The technology associated with genetically modified children began in the United States around the year 2000, when the first “designer baby” was created. According to the New Hope Fertility Center, a designer baby - also known as a genetically modified baby - is a child that has grown from an embryo that has been genetically selected or altered to include or remove particular genes/traits (“Designer”). The processes initially used to develop these children have progressed and developed over several years, each building off of the last. The first form of genetic modification began in 1978 with In Vitro Fertilization (IVF). IVF is a type of fertilization in which the sperm and egg are combined outside of the body as opposed to natural processes. This technology has developed and branched into many other forms of modification, including the several forms of genetic engineering that exist today. Researchers developed Preimplantation Genetic Diagnosis (PGD), in which only embryos without certain genetic disorders are implanted after fertilization, shortly after IVF. However, the most recent genetic breakthrough is the evolution of Clustered Regularly Interspaced Short Palindromic Repeats (CRISPER) genetic engineering. CRISPER technology allows researchers to modify specific fragments of DNA to prevent fatal genetic errors and disorders. With these technologies, women are able to have DNA extracted from an embryo, which will then be screened for mutations or genetic disorders. They can proceed to choose between altering or fixing that DNA or implanting an alternate healthy embryo. However, these are only the technologies that exist today. With so much research in biotechnology, today’s genetic revolution is driving society towards an unfamiliar future of procreation, and this future entails much more than correcting errors/mutations. With more research and development, gene-editing technology has the potential to make predictions about human traits associated with complex genes, as well as change or alter them. In essence, future parents will have the ability to “design” their ideal child, which is where an ethical and legal minefield begins to form.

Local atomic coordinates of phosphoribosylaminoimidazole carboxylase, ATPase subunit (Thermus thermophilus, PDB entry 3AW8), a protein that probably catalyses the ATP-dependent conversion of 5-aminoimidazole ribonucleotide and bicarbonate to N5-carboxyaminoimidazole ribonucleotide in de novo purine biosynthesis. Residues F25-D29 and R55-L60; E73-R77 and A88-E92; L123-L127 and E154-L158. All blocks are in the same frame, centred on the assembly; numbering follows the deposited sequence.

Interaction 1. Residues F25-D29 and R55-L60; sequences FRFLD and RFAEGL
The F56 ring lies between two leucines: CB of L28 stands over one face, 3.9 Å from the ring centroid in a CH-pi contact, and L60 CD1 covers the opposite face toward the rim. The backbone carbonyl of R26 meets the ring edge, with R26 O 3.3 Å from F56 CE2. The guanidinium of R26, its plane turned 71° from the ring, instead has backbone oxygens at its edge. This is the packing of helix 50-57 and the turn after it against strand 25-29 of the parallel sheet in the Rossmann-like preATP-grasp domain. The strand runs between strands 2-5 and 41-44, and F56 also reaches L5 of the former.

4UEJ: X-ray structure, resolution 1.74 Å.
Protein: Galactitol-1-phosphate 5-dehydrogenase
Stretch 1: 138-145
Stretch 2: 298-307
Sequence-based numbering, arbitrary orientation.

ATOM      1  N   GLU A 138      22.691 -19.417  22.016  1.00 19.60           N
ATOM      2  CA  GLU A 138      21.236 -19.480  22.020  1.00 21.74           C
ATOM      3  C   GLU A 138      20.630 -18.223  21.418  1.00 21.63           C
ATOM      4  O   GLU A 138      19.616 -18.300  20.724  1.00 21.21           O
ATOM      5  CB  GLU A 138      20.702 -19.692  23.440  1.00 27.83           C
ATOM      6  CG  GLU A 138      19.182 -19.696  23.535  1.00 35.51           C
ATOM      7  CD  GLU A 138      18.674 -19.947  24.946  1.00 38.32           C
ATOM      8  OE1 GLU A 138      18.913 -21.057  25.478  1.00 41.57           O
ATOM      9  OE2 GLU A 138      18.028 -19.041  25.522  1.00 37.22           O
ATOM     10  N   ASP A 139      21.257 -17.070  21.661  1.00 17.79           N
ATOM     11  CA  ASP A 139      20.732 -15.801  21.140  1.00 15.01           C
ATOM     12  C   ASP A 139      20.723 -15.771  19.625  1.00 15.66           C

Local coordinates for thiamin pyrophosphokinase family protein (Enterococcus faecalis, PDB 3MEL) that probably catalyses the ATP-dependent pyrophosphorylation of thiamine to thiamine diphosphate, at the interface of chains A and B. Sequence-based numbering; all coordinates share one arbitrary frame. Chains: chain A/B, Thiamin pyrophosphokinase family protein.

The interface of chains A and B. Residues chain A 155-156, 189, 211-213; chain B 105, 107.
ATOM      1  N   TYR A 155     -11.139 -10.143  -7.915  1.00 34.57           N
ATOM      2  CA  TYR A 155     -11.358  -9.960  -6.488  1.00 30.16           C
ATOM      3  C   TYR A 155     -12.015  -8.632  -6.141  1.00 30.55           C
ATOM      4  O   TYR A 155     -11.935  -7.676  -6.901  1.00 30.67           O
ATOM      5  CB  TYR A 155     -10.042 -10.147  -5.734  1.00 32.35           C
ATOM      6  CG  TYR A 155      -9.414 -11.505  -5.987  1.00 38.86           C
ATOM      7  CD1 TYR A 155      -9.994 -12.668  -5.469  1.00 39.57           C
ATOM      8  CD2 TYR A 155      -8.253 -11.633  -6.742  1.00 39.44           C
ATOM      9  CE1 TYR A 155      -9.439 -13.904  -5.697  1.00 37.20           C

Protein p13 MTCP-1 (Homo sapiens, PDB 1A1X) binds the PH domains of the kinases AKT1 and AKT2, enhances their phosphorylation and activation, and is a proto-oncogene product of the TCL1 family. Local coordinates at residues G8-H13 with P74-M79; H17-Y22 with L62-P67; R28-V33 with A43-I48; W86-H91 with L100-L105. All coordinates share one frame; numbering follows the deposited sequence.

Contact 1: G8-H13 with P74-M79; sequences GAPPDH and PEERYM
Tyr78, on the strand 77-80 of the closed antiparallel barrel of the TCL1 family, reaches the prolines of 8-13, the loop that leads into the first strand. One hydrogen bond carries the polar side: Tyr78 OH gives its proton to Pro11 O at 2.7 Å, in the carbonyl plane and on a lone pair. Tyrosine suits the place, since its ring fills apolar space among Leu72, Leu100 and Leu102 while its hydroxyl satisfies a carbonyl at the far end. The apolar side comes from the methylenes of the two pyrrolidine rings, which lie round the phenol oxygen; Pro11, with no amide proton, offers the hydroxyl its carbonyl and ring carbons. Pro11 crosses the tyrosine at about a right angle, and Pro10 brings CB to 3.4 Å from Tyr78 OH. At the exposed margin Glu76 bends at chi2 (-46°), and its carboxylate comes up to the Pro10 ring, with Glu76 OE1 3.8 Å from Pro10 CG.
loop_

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The choice to provide one’s child with certain traits, including traits involved with both physical appearance and intelligence, appeals to almost every individual within society. When faced with the opportunity to give one’s child what seems to be the best life possible, virtually anyone would take it. In “Would I Want a Designer Baby?”, author Elena Milova describes gene-editing technology, as well as possible benefits and drawbacks to its use. She explains, “WHO’s [World Health Organization] main goal is to help everyone in all nations in achieving the highest possible standard of health, and it defines health as a state of complete physical, mental and social well-being and not merely the absence of disease or infirmity. Think of that. Perfect health” (Milova). Prospects of significantly improved health propose an idealistic future, devoid of physical imperfection, psychological flaws, and hereditary disorders. This idea suggests the possibility of a certain type of utopia regarding the future of human intelligence and skill. However, the consequences of unregulated genetic engineering will steer society far away from any sort of utopian future. With the choice to remove genetic imperfections, parents will inevitably feel inclined to improve everything else within their child’s genome. If one parent has the right to prevent serious mental disorders in her child, which will result in improving that child’s mental ability, other parents will argue the right to improve their child’s mental ability, regardless of the presence of genetic mutations. The controversy between possible uses of gene-editing technology blurs the lines between medical necessity and personal desire.